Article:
Next-gen battery tech: Reimagining every aspect of batteries


Paper Craft of Batteries With Gradually Increasing Capacity Level on Green Background Front View. Battery Life Concept.

The race is on to generate new technologies to ready the battery industry for the transition toward a future with more renewable energy. In this competitive landscape, it’s hard to say which companies and solutions will come out on top.

Corporations and universities are rushing to develop new manufacturing processes to cut the cost and reduce the environmental impact of building batteries worldwide. They are working to develop new approaches to building both cathodes and anodes—the negatively and positively charged components of batteries—and even using different ions to hold charge. While we can’t look at every technology that’s in development, we can look at a few to give you a sense of the problems people are trying to solve

Cleaner manufacturing

The California-based company Sylvatex has developed a water-free, efficient process for manufacturing cathode active material (CAM). “This process innovation reduces the total cost of CAM by 25 percent, while using 80 percent less energy and eliminating water use and sodium sulfate waste streams,” said Virginia Klausmeier, CEO and founder of Sylvatex.

Sylvatex’s goal is to impact the carbon footprint of the battery-manufacturing process, according to Klausmeier. She argued that other companies have scaled up an inefficient process as the market has grown rapidly. “These plants are utilizing 200 million gallons of water annually. Cathode material makes up like 50–70 percent of the cost of the battery pack.”

According to Alex Kosyakov, co-founder and CEO of the battery-component company Natrion, the usual process for manufacturing lithium-ion cathodes and batteries has many steps. Manufacturers begin by taking ores with low initial concentrations of mined metals such as cobalt, manganese, aluminum, and nickel. They break them down into very small pieces in immense vats containing rotating blades or ceramic balls.

The companies treat the ores with a solution of sulfuric acid that contains large amounts of water. Sulfate salts are extracted after this step. The treatment results in the release of sulfur dioxide into the atmosphere, which causes acid rain and creates workplace safety issues.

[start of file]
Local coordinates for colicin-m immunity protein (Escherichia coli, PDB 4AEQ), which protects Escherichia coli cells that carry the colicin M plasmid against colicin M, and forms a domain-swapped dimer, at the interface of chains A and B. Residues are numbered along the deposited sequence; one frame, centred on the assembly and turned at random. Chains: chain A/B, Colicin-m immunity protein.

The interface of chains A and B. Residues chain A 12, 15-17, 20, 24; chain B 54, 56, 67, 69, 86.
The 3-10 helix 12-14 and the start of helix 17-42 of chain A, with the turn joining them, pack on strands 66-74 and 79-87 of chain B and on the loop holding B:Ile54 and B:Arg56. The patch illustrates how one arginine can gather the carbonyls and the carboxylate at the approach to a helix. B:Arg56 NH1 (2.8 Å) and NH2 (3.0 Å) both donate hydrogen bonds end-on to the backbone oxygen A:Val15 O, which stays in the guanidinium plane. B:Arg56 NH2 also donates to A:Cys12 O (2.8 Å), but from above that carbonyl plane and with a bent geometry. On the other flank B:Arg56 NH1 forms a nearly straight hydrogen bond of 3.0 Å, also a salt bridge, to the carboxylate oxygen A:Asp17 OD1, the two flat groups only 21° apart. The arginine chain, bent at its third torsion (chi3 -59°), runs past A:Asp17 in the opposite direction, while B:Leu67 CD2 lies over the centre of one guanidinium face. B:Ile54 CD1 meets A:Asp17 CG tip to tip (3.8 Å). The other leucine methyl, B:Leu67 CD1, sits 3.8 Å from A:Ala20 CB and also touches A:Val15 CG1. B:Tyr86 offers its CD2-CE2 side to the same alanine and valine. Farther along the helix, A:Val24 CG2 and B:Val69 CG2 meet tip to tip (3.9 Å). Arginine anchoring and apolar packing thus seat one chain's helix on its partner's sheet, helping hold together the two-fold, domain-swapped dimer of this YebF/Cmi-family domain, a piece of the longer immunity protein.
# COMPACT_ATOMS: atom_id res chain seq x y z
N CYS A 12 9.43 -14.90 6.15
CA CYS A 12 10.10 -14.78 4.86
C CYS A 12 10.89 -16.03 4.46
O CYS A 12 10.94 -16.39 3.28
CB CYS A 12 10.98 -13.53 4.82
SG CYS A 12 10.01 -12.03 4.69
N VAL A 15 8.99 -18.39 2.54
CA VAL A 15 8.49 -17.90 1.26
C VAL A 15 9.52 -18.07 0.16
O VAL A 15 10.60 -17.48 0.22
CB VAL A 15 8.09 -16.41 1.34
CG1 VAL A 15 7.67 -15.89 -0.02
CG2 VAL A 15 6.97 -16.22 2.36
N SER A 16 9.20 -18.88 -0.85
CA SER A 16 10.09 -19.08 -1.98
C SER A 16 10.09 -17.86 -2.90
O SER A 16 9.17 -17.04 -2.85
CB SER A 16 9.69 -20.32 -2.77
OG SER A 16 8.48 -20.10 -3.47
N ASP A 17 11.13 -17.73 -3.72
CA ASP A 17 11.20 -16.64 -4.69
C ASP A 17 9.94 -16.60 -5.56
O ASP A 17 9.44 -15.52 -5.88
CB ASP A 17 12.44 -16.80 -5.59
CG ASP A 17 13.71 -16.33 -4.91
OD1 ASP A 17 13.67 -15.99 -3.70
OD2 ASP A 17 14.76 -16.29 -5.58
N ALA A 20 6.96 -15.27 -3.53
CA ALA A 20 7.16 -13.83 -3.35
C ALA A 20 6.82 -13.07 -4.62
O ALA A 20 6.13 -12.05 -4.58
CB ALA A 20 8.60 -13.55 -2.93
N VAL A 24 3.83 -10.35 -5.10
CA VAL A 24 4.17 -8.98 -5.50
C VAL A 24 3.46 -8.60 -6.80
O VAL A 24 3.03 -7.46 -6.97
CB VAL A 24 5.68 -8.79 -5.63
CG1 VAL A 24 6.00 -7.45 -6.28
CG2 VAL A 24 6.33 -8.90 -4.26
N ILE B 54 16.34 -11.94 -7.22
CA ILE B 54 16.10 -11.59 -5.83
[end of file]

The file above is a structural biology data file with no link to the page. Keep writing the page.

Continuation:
Then, the manufacturers mix sulfate salts with lithium salts, combine them, and grind them into powders. They heat the powders in massive furnaces to high temperatures to remove impurities and then heat them again to fuse the lithium with the metal and oxygen.

After this, to make the cathodes, they usually mill the powders again. They then make an ink or slurry by combining the resulting powder with solvents and binders. They paint the resulting liquid onto aluminum foil and let it dry. Next, they cut the coated foil to size, layer it with the other battery materials, press the resulting layers in a rolling press, wind it into a spool or coil, and put it into the battery can.

“What we did was we developed a process that we call our ‘next-gen’ process that is waterless,” Klausmeier said. “It uses a versatility or flexibility of feedstocks without the sulfate molecules so you don’t have any of that waste, so you can use a broader range of inputs that can come from recycled materials… or mined and refined materials that have to be mined and refined less.”

Klausmeier said her company uses hydroxides or metal oxides as feedstocks. The process involves combining these materials with a proprietary additive that she describes as “not quite a surfactant” in a pot that blends it together. This is followed by a calcination step. (Calcination involves raising the temperature of a compound in an environment with limited oxygen but not heating it up so much that it melts.)

Removing the sulfur from the process reduces the manufacturing hazards of creating the CAM.


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